5.5 The objectives should clearly state whether measures are being taken for conservation or enforcement purposes, or both. Action should be taken at the most appropriate level for any species, but should be primarily driven by Sea Fisheries Committees and the EA so that measures can be designed to take account of particular local circumstances.

5.6 Defra should take the opportunity of the Marine Bill to provide the necessary powers to introduce any management measures. The consultation processes involved in the Bill would enable anglers to express their views on these proposals. Translating any powers into practical legislation will take some years and involve further consultation on specific details. This period of time would enable other measures in the Strategy to be progressed and demonstrate improvements in the angling experience.

5.7 SFCs already have powers that would enable the introduction of some local management measures, such as bag limits and fixed engine by-laws.. Where measures are justified, pilot schemes could be considered by SFCs, working with local anglers and scientists to introduce, test and monitor the impact of the measures. SFCs should work together to ensure measures cover a full range of situations and locations. This would build evidence to inform decisions about using such measures on a wider and national basis.

And that's not the half of it.

Bait collecting restrictions (our lovely governemnet recently spent a fortune of our taxes so on a peace of research undertaken by Hull university on bait collection. The research even highlighted that dog walkers damage the marine environment and may need controlling), Bag limits, Areas closed to anglers.

Its all in there.

Some members of the Inshore Fisheries Working Group which includes anglers have already said it's not a matter of If, Its now a matter of when.
 

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they wont be getting anything off me either theres not enough getting caught to warrant paying a licence fee saying that i wouldnt mind paying if they introduce a exclusion zone right round the coast and managebthe fish stocks properly if they dont i will simply pack up i wonder if the will compensate us for decommissioning are rods
 

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how are they going to police it cost them more putting somebody on nite shift 24 hr policing of beaches what about boat fishing are they going to have divers surfacing where you fish and ask to check you licence if you haven't got it will you be handcuffed to the officer and swim back to shore 24 hr bailiffs on our shore line and up the rivers i think not cost more to do than the licence I FOR 1 WILL NOT BE PAYING A PENNY WHAT NEXT FISHING METERS ON THE BEACH £1.00 PER HOUR WITH TRAFFIC SORRY FISH WARDEN PATROLLING OUT OF TIME £30.00 FISHING FINE TICKET PRODUCED might as well go the whole hogg tax and test on rods and reels if not used must be sorn set up a tackle testing station mot once a year m.o.t.+++ministry of tackle lol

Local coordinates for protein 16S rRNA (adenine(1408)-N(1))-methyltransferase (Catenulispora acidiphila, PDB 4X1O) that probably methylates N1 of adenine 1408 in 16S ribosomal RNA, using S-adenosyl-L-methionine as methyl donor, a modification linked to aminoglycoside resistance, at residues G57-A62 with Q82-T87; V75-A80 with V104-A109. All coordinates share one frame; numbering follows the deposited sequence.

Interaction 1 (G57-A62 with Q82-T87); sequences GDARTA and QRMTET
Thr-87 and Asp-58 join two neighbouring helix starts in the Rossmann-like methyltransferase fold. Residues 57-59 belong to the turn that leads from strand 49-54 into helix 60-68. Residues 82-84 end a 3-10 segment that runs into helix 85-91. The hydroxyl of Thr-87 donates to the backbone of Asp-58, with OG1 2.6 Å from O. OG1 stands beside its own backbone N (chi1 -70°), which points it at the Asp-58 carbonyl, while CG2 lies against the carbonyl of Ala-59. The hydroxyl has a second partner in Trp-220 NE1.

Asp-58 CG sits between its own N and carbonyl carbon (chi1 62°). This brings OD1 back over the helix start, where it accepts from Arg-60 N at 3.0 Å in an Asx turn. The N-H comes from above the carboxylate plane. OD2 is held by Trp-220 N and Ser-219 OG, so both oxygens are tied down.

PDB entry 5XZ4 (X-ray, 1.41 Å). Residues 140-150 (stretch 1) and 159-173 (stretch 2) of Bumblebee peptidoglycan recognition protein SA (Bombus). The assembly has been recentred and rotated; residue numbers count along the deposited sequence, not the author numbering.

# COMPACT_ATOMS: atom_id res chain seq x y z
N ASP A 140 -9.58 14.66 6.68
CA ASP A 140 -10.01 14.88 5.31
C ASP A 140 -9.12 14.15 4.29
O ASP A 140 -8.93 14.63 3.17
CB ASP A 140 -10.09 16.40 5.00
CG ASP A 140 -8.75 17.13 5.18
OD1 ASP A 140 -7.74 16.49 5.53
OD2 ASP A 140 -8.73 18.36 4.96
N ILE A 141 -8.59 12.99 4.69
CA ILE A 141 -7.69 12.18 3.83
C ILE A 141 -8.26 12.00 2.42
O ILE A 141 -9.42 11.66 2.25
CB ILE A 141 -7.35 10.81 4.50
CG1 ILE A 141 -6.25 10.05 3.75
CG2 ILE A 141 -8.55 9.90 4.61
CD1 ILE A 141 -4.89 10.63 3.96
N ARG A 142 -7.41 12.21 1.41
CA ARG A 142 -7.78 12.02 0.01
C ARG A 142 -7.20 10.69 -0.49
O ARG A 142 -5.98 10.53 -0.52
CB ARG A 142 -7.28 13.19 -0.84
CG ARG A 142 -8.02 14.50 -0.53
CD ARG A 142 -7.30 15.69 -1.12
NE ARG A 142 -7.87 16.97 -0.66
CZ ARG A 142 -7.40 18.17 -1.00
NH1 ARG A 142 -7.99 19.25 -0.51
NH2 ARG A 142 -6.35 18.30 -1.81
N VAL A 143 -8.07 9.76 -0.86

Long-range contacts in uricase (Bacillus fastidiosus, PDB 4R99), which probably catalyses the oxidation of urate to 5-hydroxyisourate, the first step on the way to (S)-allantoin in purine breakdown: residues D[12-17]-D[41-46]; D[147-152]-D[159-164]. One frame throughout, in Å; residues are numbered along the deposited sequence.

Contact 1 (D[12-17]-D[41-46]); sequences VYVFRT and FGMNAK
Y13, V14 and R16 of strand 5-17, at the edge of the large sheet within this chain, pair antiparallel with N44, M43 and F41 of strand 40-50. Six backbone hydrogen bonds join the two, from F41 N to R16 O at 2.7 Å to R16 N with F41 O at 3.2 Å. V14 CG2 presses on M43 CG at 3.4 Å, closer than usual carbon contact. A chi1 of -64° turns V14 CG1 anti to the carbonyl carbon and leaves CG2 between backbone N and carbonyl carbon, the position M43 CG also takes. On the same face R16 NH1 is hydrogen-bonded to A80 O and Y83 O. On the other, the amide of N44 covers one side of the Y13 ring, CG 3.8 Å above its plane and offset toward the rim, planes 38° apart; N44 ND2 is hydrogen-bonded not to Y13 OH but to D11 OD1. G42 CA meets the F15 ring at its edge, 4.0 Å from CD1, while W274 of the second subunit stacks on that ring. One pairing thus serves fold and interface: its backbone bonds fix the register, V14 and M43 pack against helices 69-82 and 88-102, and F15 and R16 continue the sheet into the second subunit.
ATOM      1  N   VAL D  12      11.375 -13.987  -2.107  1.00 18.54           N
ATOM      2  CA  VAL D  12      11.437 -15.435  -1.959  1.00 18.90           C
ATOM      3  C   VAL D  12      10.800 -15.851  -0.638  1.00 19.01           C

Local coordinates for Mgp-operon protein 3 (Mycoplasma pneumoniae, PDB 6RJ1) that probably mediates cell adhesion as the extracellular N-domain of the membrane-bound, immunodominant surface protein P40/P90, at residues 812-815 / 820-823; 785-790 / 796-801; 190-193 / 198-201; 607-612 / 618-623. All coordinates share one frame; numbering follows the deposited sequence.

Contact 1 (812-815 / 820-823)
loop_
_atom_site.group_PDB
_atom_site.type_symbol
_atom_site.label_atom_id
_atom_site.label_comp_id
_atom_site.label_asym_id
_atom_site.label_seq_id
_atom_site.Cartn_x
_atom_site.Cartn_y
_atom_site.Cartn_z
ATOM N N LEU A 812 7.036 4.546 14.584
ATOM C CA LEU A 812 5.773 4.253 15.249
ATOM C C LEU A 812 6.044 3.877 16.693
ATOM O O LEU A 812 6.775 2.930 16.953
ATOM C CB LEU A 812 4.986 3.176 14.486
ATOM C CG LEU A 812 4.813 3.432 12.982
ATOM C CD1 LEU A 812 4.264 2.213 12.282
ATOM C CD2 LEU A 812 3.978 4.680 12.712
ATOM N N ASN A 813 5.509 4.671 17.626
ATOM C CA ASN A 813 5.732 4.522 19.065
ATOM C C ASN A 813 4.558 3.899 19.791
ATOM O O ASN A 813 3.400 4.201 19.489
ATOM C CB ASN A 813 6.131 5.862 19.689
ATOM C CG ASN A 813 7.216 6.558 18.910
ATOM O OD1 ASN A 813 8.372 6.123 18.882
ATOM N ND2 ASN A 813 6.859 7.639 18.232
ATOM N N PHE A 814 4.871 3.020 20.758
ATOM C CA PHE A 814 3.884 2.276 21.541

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I can just imagine the scene:
An Environment Agency Officer coming up to the lads on the small wall on sheilds pier at 3 in the morning asking "have you got a sea fishing licence"?

I would advise the Environment Agency to only advertise for enforcement officer applicants that are strong swimmers or used to be rectally abused by a Century Kompressor Reducer.

On a personal note, I would have no objection to paying a nominal licence fee if that money went to improving structures and places to fish from (you cant stock something as big as the North Sea).
I pay for a licence to fish for trout (£24.50 a year) and (£30 a day for 4 fish) at my local fishery, but at least I know the fish are there and it,s my fault if I dont catch.

Ron
 

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how are they going to police it


easy as they do for fresh water spot checks

all they need do is walk along a pier etc and they have you


me personally if it came in I would pay for it aslong as it wasnt something stupid


and we got something from it


how many of you drive ???


how many of you pay road tax ???

as all things in life good things are not FREE
 

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easy as they do for fresh water spot checks

all they need do is walk along a pier etc and they have you


me personally if it came in I would pay for it aslong as it wasnt something stupid


and we got something from it


how many of you drive ???


how many of you pay road tax ???

as all things in life good things are not FREE
I AGREE WITH YOU MATE :clap3: YOU GET NOWT FOR NOWT THESE DAYS :uhuh: